Screenwriting Tips RSS

ACE VENTURA, establish the problem, first ten pages, INDIANA JONES, Introducing the lead, JAMES BOND, JOHN WICK, statement of intention, THE MATRIX -

The first ten pages are the most important because they often determine if anything from page 11 on will be read. It’s a common wisdom among reps and producers that name talent (i.e. movie stars) rarely read past the first-10 if they don’t see their character, and/or if the character doesn’t grab them as interesting. Given that financing is frequently contingent on attaching name talent to the leads, those first ten pages – and how well they can introduce the lead characters – can literally determine if the movie gets made or not. The second key thing the first-10 needs...

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audience, writer -

A script is a blueprint for a movie, and a movie only has value insofar as it can play in front of an audience, and connect with them on some level. Thus, it’s very important for the writer to be thinking of the audience at all times. In a novel, the words are the end result. In a screenplay, the words that, via production and post-production, are converted into sound and images to create the true end result: The movie. However, in thinking of the audience, we should never lose sight of the most important member of the audience of...

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backstories, Character's inner life, off-the-shelf choices, personalities, tropes -

One way to develop characters in writing is to ask questions, to mentally interview the characters. It is by asking these questions that we get a sense of the character’s inner life, their personalities, their backstories. And it’s also how we develop characters out of the trap of stereotypes, tropes, and off-the-shelf choices. For example, there are one hundred million (or so) scripts about detectives solving a mystery and/or chasing a serial killer. Many of the protagonists of these scripts are variations on a single detective character; if you have seen one, you have seen 99% of the others. Even...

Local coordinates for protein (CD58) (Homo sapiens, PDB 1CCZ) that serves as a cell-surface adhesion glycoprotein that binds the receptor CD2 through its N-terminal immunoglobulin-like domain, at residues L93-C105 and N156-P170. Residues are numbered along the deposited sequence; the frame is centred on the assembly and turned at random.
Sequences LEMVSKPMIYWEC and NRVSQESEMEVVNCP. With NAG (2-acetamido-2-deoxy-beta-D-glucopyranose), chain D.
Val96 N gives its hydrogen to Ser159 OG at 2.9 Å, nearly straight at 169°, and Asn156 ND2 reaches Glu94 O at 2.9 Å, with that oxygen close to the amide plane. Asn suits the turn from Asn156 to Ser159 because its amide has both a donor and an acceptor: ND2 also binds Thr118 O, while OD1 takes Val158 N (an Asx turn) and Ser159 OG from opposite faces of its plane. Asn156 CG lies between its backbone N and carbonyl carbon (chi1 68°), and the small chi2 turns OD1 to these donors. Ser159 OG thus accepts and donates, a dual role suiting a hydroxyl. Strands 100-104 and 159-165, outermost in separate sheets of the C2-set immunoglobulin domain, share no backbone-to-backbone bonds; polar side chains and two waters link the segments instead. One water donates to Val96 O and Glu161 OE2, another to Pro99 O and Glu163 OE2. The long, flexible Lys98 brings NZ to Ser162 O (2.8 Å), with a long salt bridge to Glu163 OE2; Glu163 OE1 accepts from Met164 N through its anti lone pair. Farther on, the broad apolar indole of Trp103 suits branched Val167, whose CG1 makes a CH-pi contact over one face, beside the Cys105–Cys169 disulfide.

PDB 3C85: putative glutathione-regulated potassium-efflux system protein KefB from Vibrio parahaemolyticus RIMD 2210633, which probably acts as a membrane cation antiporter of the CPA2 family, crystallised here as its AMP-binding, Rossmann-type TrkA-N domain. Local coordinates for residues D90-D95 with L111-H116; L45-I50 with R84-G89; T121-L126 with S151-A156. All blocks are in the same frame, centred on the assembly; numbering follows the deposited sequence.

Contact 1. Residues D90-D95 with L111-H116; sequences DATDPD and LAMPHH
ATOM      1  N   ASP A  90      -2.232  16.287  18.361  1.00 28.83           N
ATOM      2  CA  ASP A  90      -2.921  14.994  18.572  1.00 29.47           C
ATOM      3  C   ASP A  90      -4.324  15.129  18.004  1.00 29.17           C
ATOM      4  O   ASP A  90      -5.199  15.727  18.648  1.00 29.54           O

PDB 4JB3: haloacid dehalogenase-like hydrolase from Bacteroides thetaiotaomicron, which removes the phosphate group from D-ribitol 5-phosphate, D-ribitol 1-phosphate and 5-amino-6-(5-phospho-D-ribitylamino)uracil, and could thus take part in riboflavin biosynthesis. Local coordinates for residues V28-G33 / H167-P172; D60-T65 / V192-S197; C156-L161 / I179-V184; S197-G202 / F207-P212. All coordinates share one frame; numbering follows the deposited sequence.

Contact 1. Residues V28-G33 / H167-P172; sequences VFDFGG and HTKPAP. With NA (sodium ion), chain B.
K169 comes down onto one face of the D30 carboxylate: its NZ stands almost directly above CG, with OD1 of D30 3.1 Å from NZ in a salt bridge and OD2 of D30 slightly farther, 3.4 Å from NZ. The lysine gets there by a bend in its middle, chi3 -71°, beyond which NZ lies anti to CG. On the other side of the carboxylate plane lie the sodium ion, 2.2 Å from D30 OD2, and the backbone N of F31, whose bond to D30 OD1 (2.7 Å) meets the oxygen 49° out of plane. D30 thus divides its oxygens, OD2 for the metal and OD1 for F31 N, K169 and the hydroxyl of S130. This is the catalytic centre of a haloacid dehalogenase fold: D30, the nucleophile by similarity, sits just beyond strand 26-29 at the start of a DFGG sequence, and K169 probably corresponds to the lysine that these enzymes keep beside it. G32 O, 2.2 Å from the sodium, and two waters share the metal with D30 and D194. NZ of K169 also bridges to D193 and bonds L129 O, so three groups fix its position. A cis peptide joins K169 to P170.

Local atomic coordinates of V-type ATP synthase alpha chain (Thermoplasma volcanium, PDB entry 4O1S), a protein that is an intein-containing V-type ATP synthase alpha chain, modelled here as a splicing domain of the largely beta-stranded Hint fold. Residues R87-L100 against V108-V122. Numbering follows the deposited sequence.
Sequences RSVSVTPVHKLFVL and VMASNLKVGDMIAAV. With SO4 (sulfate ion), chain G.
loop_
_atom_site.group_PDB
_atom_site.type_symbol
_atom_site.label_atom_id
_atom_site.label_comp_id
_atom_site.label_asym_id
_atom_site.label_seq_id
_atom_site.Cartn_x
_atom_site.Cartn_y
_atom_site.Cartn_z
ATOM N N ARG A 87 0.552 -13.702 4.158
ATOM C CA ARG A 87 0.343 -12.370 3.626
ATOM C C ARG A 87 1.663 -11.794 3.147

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logline, narrative focus, protagonists, structural beats, sub-plotting -

I sometimes see scripts that are pursuing multiple ideas. For example, we might have a horror script that is about two characters; one is contending with a cult, the other is contending with a slasher. It’s one thing if the cult and the slasher are connected. But if not, then we have two protagonists of two different A-stories uncomfortably residing under one title. There is of course such a thing as sub-plotting; narratives with an A-story, a B-story, a C-story, etc. But making each of those story threads reside within its own context is an approach that better works in...

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protagonists, tropes -

More common tropes to be understood, avoided, and/or subverted per your desire. I see dead people. The protagonist is grieving a dead spouse, a dead child, or both. Screenwriters have murdered more fictitious children on the page than the Bubonic Plague. So many tearful scenes over gravesites. The traumatic past. The protagonist is haunted by a traumatic XYZ that happened in the past. If this is an action or thriller project, very often we’ll get a flashback to the protagonist dealing with a harrowing situation in a military setting. So many dead soldiers in so many locations in Iraq/Afghanistan. This...

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